Teachers utilize behavior management strategies to instill good behavior in their students. But these skills don't just apply to the classroom. Anyone in a group leadership position will benefit from sharpening their behavior management strategies. How can you improve yours? Do some research (starting here!), apply what you learn and see what does or doesn't work for you. Behavior management skills are all about learning, application and growth. Take the time to learn, try and grow your own strategies and leadership style, and you'll find yourself running a neater, tighter ship in no time.
What behavior management boils down to is discouraging inappropriate behavior and encouraging the good. The end goal is students who have internalized (and are invested in) the right and wrong ways to act and behave accordingly. This is essentially teaching good citizenship. Often people think of school as where you go to learn reading, writing and arithmetic, but it plays a deeper role than even that. Schools teach us how to socialize and how to follow the rules in large group settings.
One example of a behavior management strategy in the classroom is keeping a behavior chart with students' names ranked based on how well they have or haven't followed the rules for a given time period. This public display can help motivate students to actively do better.
Handling bad behavior in the classroom is a given for teachers, regardless of what level they teach. The below strategies are essential to the effective management of any classroom.
It's hard not to take it personally when someone doesn't follow our rules. But the first step to managing someone else's behavior is first to manage your own. Take a deep breath and remember this isn't, really, about you. And that yelling at someone isn't very effective.
Staying calm serves a purpose beyond just keeping you sane. Your own behavior and attitude teach your students how to really behave. If you break a few rules here and there, like losing your temper and not apologizing for it, you're teaching them that they can do that, too.
Involving the entire classroom in creating some of your rules or determining punishments and rewards gets kids invested in the overall behavioral health of their classroom. Introduce a need, such as "we need a rule about how to behave in line," and then lead a discussion.
Lay out what is and isn't okay, and then stick to that. Enforcing a rule one day but not the next paves a quick short road to confusion. Just as your behavior needs to be clear and consistent, so too does your adherence to the rules.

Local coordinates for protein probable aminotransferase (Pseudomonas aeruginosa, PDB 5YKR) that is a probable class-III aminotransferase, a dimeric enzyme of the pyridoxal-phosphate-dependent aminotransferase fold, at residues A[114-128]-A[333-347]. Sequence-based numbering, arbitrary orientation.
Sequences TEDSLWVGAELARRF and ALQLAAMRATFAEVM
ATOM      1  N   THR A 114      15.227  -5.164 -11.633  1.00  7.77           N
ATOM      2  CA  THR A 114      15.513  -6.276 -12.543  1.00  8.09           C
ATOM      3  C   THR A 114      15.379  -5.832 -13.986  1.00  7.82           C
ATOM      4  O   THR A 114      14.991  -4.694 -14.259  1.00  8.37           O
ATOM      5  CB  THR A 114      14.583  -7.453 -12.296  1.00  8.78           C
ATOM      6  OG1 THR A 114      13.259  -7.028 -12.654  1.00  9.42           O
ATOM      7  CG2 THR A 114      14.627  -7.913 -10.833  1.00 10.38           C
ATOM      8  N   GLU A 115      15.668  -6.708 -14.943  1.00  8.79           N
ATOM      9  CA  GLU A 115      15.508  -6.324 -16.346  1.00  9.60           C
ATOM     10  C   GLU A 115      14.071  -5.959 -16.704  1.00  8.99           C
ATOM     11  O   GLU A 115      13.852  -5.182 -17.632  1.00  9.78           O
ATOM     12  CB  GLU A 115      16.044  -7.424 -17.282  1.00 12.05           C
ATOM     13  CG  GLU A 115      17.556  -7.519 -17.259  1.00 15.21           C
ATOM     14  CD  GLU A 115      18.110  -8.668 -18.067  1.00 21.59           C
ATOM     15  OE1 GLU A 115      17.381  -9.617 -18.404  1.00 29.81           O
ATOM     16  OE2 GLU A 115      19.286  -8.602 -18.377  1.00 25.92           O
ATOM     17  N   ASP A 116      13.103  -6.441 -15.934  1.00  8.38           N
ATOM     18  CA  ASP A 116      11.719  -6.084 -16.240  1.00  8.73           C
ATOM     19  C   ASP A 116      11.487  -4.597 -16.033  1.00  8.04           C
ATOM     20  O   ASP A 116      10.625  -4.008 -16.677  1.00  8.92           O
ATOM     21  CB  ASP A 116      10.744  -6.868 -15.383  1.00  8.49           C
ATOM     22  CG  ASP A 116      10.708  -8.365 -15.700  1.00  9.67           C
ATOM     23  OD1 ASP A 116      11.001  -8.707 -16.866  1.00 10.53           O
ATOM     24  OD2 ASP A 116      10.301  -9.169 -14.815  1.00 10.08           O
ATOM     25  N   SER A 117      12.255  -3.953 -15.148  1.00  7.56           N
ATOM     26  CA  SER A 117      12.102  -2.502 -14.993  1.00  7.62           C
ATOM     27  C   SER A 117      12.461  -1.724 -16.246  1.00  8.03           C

Effective behavior management involves instilling an understanding of actions equaling set consequences. Misbehavior in the morning is not offset by good behavior in the afternoon, at least not in terms of punishment. If someone earned having a few minutes taken away from recess time, then that's what needs to happen. Same, too, with rewards.
Some kids struggle with tantrums or other outbursts. These can escalate quickly, and often the only way to diffuse the situation is to move the child to a different area. Create a quiet space, like a time out area, and use it as a zone for kids to chill out.
When it comes to workplace management, dealing with adults isn't all that different from dealing with kids. Obviously, you expect far fewer pants-wetting incidences, but when it comes to behavior management, the same rules (and many of the same strategies) still apply.
Staying calm when dealing with inappropriate behavior allows you to assess its underlying factors, rather than focusing on feeling attacked. And, like with kids, a semi-democratic approach fosters a sense of belonging among employees and a willingness to enforce the rules they helped create. Effective behavior management often relies on active participation in the clear organizing principles inside a firmly established framework. The biggest overarching strategy is consistency. Setting the rules, their punishments and rewards and then sticking to them creates a solid structure within which your employees can work.
Effective behavior management strategies are a must-have for anyone in a leadership position. From the classroom to the restaurant kitchen to the executive conference room, knowing how to establish and enforce the rules creates a structure inside which everyone knows what is and isn't appropriate behavior. Modeling the behavior you want to see, encouraging your students or employees to take part in creating this structure, to a degree, and remaining calm in the face of disruptive outbursts are all essential behavior management strategies that will make sure you run a better behaved and no doubt more productive group, no matter what the setting.
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